- Membership fees may be taxed
- “We only accept credit cards for payment of your membership fees. Please do not sign up for the program with a debit card. Also known as a “check” or “ATM” card, a debit card typically has the word “debit” printed on the face of the card.”
- If you cancel your membership, you won’t get a pro-rated refund…in other words, if you’ve already paid $9.99 for the month and quit in the middle of the month, you don’t get any of that $9.99 back…that seems reasonable to me
- “When your membership is cancelled, the titles you have selected from the program will be removed from your account, devices and applications.”
- “You may not transfer or assign your membership or any Kindle Unlimited benefits. We may take reasonable actions necessary to prevent fraud, including placing restrictions on the number of titles that can be accessed from the program at any one time.”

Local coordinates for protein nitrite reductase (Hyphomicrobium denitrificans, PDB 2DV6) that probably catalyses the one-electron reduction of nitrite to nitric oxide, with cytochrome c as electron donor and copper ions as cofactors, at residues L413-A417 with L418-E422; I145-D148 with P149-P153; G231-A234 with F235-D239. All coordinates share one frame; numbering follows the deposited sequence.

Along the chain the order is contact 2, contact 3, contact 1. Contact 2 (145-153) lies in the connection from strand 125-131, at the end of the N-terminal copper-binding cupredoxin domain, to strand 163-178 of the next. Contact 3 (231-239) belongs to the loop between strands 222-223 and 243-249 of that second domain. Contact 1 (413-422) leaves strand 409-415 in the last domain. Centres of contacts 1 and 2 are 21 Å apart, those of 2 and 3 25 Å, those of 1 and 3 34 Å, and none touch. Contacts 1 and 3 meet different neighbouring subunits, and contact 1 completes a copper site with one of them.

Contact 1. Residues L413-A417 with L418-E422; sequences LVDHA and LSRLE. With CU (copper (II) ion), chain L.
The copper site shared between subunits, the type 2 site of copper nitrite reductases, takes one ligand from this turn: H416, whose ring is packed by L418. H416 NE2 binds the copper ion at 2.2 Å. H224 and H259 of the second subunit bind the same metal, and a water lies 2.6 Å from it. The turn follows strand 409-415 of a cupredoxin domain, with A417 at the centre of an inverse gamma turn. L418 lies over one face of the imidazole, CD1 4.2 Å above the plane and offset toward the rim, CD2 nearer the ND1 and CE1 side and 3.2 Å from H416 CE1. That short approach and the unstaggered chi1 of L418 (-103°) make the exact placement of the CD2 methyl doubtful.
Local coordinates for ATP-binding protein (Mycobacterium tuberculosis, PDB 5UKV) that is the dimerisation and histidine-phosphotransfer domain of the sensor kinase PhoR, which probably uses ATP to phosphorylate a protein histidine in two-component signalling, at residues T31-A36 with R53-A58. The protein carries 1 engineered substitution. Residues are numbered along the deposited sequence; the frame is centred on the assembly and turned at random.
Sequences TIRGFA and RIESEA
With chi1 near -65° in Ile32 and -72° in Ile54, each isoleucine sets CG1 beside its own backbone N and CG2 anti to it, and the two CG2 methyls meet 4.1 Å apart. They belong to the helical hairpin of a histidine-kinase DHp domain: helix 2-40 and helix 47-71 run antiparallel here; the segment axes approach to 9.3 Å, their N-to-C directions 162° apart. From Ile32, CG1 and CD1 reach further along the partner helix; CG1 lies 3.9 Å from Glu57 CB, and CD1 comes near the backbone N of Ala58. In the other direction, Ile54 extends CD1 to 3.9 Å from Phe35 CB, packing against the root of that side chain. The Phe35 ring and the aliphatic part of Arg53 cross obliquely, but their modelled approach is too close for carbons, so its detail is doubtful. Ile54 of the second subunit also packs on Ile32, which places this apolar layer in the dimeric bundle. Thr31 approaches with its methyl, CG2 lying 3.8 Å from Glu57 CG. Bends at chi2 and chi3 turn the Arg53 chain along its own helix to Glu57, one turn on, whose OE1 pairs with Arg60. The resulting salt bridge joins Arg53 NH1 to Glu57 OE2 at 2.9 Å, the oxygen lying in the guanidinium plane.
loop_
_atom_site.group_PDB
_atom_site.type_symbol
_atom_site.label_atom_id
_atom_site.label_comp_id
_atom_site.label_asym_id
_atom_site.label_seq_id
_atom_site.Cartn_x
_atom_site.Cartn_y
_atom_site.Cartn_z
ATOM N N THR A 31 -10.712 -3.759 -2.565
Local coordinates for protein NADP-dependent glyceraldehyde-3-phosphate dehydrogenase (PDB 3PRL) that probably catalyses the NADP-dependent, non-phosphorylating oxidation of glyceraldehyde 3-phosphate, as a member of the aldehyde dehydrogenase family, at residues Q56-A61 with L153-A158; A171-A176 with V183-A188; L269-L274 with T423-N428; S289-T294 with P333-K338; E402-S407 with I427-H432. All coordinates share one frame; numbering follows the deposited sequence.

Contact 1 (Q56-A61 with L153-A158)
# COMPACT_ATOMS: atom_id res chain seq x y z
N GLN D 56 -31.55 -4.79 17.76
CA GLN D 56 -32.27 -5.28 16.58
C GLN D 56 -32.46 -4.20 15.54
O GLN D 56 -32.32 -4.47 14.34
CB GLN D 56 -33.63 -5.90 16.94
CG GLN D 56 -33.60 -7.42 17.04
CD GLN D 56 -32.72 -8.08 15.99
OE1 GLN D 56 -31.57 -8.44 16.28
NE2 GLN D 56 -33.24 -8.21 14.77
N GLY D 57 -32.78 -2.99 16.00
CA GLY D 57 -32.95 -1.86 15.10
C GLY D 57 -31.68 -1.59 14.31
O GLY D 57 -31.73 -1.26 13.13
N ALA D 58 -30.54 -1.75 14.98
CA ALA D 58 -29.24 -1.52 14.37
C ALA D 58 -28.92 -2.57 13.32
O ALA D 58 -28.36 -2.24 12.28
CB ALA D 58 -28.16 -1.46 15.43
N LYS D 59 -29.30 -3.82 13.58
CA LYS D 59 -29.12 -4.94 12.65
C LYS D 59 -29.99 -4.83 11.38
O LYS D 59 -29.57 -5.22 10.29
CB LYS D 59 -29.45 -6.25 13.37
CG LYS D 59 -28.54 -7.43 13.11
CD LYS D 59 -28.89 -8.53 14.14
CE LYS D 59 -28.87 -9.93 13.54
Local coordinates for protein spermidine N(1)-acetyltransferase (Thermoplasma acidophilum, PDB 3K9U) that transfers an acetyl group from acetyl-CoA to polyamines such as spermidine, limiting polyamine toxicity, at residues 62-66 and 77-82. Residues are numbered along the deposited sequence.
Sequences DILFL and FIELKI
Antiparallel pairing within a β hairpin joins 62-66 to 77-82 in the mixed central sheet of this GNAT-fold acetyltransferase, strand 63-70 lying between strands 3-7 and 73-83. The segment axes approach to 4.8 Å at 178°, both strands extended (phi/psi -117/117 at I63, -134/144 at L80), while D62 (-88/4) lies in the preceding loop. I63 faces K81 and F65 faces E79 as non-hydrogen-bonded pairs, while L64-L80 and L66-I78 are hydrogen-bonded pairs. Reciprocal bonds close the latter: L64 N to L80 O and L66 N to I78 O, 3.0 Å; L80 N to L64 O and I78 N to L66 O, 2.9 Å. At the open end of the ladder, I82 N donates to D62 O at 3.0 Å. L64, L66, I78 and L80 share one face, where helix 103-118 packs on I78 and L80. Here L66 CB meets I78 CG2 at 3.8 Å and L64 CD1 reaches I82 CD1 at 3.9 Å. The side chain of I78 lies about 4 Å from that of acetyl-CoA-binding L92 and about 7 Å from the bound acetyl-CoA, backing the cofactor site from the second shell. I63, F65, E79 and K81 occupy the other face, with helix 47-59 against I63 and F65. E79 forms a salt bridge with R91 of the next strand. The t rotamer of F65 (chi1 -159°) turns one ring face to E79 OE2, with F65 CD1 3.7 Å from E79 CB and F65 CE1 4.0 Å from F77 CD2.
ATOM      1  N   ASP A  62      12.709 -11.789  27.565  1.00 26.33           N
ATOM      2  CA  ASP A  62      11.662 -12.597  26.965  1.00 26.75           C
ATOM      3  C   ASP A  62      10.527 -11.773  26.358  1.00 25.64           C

- If Amazon cancels your membership (that’s going to be very rare), which they could do at any time, they will pro-rate your refund: “…However, we will not give any refund for termination related to conduct that we determine, in our discretion, violates these Terms or any applicable law, involves fraud or misuse of the membership, or is harmful to our interests or another user.”
Nothing seems out of line to me so far. Ten books at a time may limit some accounts (which can have hundreds of people on them), but I assume the “simultaneous device licenses” still hold (I’ll check that). Most books have six SDLs, meaning that six devices on an account can have the book at the same time…if it’s different from that, it will say so on the book’s Amazon product page. So, I would guess that in most cases, you could have sixty people on an account reading a free book at a time.